JACKYL Frontman Interviewed By CLASSIC ROCK REVISITED (Audio)

Jeb Wright of Classic Rock Revisited recently conducted an interview with JACKYL vocalist Jesse James Dupree. You can now listen to the chat in three parts below.

Interview Part 1:

Interview Part 2:

Interview Part 3:

JACKYL ended 2010 with a bang by collaborating with Rock And Roll Hall Of Fame legend Darryl "DMC" Matthews McDaniels from RUN DMC on the single "Just Like A Negro".

"Darryl is an inspiration and it's an honor to sing and share the stage with him, especially having such a impacting message in our song, 'Just Like A Negro'," said Jesse James Dupree.

In a recent interview with FMQB, DMC stated about his collaboration with JACKYL, "The message of the record was incredible. But the thing that really caught me was how incredible JACKYL is. When you listen to the music on that track, the riffs on that record and the drums and the bass line, and Jesse is one of the best vocalists I ever heard.

"When I heard the rest and I heard the way Jesse was singing, I and listened to the lyrics and stuff like that, I heard how good their delivery and production and all the players on the record were, I was kind of intimidated because without me on the record that’s one of the most incredible records I’ve heard in a while. So I put it up in the studio and it was overwhelming. Even my engineer dude was like, 'Yo, dude! Who the hell is this? You hear that riff? Who’s this cat singing?' So I actually had to listen to the record a couple of times because I didn’t want to just put a corny rap on such a dope record. And thankfully all the things that I included ended up working real well with the song."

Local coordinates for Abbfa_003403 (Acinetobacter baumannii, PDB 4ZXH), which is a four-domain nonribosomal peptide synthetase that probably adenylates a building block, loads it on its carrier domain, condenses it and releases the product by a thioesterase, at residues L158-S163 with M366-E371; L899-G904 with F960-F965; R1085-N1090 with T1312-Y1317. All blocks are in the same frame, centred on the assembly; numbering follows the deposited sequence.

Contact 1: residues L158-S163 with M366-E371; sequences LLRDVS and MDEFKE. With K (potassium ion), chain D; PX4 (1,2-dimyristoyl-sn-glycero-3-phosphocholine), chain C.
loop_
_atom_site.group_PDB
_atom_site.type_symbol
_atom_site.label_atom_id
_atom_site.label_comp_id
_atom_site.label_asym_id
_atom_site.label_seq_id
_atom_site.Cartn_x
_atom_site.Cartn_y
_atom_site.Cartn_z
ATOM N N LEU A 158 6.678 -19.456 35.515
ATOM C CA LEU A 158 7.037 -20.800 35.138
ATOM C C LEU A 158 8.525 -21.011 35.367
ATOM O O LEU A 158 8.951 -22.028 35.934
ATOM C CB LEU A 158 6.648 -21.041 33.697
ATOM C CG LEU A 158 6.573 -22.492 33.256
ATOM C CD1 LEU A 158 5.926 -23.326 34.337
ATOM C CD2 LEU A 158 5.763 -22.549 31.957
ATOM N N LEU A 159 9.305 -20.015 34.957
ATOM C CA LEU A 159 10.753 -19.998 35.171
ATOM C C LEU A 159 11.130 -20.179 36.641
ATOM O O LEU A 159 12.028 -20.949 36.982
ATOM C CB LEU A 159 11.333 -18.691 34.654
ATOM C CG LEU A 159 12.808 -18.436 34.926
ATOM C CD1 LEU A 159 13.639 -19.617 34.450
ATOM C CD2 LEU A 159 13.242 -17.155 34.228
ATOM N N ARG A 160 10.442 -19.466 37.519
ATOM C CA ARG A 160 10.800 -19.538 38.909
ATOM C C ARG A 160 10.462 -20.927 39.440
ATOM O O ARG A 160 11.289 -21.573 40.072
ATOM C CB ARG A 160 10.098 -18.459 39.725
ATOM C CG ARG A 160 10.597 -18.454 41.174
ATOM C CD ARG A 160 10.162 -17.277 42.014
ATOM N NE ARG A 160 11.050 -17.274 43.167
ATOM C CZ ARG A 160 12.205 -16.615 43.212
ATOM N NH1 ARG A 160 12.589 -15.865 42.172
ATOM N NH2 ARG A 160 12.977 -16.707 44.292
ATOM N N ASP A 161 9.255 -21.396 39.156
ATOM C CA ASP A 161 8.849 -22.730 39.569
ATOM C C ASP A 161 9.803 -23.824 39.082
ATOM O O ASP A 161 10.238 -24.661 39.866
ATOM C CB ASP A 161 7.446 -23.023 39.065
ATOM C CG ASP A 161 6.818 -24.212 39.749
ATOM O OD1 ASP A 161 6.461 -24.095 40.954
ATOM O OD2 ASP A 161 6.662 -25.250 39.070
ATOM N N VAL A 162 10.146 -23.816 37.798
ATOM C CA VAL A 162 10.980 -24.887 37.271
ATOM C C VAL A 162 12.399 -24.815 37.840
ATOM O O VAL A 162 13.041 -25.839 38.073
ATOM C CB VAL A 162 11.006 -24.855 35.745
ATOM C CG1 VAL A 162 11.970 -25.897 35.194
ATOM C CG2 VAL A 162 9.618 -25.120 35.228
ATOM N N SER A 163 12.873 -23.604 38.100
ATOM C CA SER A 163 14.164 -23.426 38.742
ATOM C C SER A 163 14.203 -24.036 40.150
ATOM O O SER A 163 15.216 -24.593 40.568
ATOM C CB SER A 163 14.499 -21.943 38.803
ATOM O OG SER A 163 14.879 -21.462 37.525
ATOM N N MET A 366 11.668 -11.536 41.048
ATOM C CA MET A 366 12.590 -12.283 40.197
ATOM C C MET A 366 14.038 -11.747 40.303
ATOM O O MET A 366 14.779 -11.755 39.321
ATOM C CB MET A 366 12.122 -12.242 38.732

He added, "What we [RUN DMC] did with AEROSMITH created a genre with artists like KID ROCK, LIMP BIZKIT, or even RAGE AGAINST THE MACHINE. You've got real musicians and real rock and rollers, and like Kid Rock always said, 'RUN DMC and AEROSMITH had a baby and I popped out.'

"When RUN DMC originally did rock and roll, not the typical disco rap that was out before us. I mean, all of that music had a big influence on us, but when we started making our records we always kind of knew that if hip hop is done with the right intentions, hip hop and rock and roll can be brothers and sisters; it's the same feelings but different expressions. That's why when I listen to what Jesse was saying I was able to translate those feelings into a hip hop type of rap song. If you listen to the song all the way through, we're on the same level and that's what’s important."

The single is available for purchase at Jackyl.com and comes with a limited-edition "JACKYL featuring DMC" poster. It can also be downloaded from iTunes.

Tags:

Posted in: News

COMMENTS

To comment on a BLABBERMOUTH.NET story or review, you must be logged in to an active personal account on Facebook. Once you're logged in, you will be able to comment. User comments or postings do not reflect the viewpoint of BLABBERMOUTH.NET and BLABBERMOUTH.NET does not endorse, or guarantee the accuracy of, any user comment. To report spam or any abusive, obscene, defamatory, racist, homophobic or threatening comments, or anything that may violate any applicable laws, use the "Report to Facebook" and "Mark as spam" links that appear next to the comments themselves. To do so, click the downward arrow on the top-right corner of the Facebook comment (the arrow is invisible until you roll over it) and select the appropriate action. You can also send an e-mail to blabbermouthinbox(@)gmail.com with pertinent details. BLABBERMOUTH.NET reserves the right to "hide" comments that may be considered offensive, illegal or inappropriate and to "ban" users that violate the site's Terms Of Service. Hidden comments will still appear to the user and to the user's Facebook friends. If a new comment is published from a "banned" user or contains a blacklisted word, this comment will automatically have limited visibility (the "banned" user's comments will only be visible to the user and the user's Facebook friends).